Open Cooperatives

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Criteria as Proposed by Michel Bauwens

  1. That coops need to be statutorily (internally) oriented towards the common good
  2. That coops need to have governance models including all stakeholders
  3. That coops need to actively co-produce the creation of immaterial and material commons
  4. That coops need to be organized socially and politically on a global basis, even as they produce locally.

Example: The Cooperative Integral Catalana as a living model of open cooperativism

Criteria as Proposed by Josef Davies-Coates

"Co-ops that combine best practices from the international co-operative movement with best practices from the open source software and hardware communities are now possible. Soon anyone will be able to set up an Open Co-op and invite all their stakeholders to help finance, govern and organise the co-op online." (


Pioneering examples:

Catalan Integral Cooperative


Josef Davies-Coates:

"Sensorica are an ‘Open Value Network’ focussed on two primary activities: creating open hardware products; and developing the Open Value Network (OVN) model. OVNs are variously described as “people creating value together, by contributing work, money and goods, and sharing the income” a “framework for many-to-many innovation” and a “model for commons-based peer production.” The basic concept is very similar to the Bettermeans “contribution-based-rewards” idea, but in OVNs contributions other than completed tasks are also accounted for. They are currently working with Bob Haugen and Lynn Foster at Mikorizal Software to develop a prototype open source value accounting platform called ValNet."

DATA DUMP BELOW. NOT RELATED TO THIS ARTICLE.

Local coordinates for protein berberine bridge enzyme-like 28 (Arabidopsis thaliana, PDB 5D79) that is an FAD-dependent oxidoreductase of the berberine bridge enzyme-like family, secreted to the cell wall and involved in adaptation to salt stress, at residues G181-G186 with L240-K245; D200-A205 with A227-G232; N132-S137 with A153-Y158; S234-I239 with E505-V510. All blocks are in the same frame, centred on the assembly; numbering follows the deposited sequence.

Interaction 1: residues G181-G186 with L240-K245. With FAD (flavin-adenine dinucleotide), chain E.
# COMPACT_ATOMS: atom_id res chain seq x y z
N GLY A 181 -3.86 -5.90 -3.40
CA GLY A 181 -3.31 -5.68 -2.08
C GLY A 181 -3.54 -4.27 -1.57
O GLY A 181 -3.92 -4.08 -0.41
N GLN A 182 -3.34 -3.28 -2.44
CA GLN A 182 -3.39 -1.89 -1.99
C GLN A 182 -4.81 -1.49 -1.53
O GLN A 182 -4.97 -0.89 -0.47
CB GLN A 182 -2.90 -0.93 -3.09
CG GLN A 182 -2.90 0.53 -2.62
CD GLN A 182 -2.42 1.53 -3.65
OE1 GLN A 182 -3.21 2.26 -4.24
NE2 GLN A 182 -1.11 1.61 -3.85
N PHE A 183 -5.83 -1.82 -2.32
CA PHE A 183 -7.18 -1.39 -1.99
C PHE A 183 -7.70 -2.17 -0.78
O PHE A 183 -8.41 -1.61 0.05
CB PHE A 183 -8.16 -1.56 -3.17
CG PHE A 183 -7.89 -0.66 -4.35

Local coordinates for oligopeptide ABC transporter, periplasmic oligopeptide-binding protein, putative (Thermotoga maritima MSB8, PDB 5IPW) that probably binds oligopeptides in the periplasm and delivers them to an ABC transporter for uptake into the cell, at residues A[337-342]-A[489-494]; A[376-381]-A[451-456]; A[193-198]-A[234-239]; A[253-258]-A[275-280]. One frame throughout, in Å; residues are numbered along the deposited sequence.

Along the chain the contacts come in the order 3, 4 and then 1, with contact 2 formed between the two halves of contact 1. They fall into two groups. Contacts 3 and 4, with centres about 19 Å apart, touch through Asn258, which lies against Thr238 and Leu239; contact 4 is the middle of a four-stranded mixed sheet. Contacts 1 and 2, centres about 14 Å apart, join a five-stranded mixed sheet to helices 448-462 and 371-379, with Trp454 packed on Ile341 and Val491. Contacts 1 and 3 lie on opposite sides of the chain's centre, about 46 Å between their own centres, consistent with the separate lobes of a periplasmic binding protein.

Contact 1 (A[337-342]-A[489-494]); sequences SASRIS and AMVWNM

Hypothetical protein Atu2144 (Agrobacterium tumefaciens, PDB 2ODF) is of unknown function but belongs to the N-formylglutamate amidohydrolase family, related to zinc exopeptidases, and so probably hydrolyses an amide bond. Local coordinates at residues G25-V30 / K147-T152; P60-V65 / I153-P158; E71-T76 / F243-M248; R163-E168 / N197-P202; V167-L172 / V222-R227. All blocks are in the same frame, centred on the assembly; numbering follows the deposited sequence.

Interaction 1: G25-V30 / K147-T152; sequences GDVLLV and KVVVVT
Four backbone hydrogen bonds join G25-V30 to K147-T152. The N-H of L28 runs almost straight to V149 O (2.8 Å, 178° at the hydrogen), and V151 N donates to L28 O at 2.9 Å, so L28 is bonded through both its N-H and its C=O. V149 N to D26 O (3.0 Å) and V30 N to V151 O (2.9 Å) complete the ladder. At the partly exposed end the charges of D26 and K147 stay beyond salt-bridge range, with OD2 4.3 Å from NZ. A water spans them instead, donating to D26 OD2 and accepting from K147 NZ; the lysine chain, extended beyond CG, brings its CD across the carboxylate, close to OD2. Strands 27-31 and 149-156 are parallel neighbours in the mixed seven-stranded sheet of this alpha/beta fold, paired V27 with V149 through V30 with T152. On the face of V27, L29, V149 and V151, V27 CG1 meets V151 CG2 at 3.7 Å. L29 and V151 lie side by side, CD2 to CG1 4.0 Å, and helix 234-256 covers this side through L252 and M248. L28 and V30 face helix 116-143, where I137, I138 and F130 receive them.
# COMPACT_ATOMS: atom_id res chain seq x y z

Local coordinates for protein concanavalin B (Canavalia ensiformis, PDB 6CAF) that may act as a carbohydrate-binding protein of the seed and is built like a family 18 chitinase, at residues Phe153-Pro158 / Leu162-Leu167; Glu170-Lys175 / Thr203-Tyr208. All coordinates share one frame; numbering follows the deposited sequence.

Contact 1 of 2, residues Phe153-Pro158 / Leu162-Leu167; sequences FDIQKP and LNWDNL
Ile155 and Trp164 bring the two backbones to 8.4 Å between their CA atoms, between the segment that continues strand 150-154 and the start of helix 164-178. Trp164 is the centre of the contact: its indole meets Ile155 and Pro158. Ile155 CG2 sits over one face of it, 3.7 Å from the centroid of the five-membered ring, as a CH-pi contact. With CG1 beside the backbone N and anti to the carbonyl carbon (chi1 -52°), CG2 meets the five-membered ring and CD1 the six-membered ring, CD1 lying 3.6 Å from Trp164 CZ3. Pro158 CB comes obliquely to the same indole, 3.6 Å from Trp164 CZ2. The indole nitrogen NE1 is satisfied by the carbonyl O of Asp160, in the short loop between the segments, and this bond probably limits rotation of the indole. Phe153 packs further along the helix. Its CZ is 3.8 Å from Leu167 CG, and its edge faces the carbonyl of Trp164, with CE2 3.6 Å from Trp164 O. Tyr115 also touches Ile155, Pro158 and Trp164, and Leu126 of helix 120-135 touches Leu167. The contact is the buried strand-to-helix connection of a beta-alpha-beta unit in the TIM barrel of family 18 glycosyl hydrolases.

The Enspiral Network

Josef Davies-Coates:

"Enspiral is made up of three parts: The Enspiral Foundation, Enspiral Services and Startup Ventures. I’d say they’re the best current example of an Open Co-op, but how they actually describe themselves is as “a virtual and physical network of companies and professionals working together to create a thriving society” and as an “experiment to create a collaborative network that helps people do meaningful work.” A core part of their strategy is to open source their model. In short, not only are they doing almost exactly what United Diversity wants to do — they’re also building the open source tools actually needed to do it!

The Enspiral Foundation is the charitable company at the heart of the Enspiral network. It’s the legal custodian of assets held collectively by the network, and the entity with which companies and individuals have a formal relationship. Decisions are made using Loomio and budgets are set using Cobudget.

A network of professionals work together in teams to offer Enspiral Services, a range of business services under one roof. By default members pool 20% of their invoices into a collective bucket, 25% of which goes to the Foundation. Loomio and Cobudget are then used to decide how to spend the rest. For Startup Ventures, Enspiral works with social entrepreneurs to launch start-ups who then support the work of the Foundation, and Enspiral as a whole, through flexible revenue share agreements: ventures choose their own contribution rate, usually around 5% of revenue." (



(and other funding tools)

Josef Davies-Coates:

"Originally started by Cambridge-based entrepreneur Emily Mackay, Microgenius is the UK’s first platform for community share offers and is now part of the Community Shares Unit. Societies can also sell shares via Crowdfunder and BuzzBnk, and can advertise share issues on Ethex, the Trillion Fund, and on — where the widest range of live Community Share Offers in the UK are listed. Co-operative Companies Limited by Shares can do equity crowdfunding on Crowdcube (which also powers Microgenius) and Seedrs.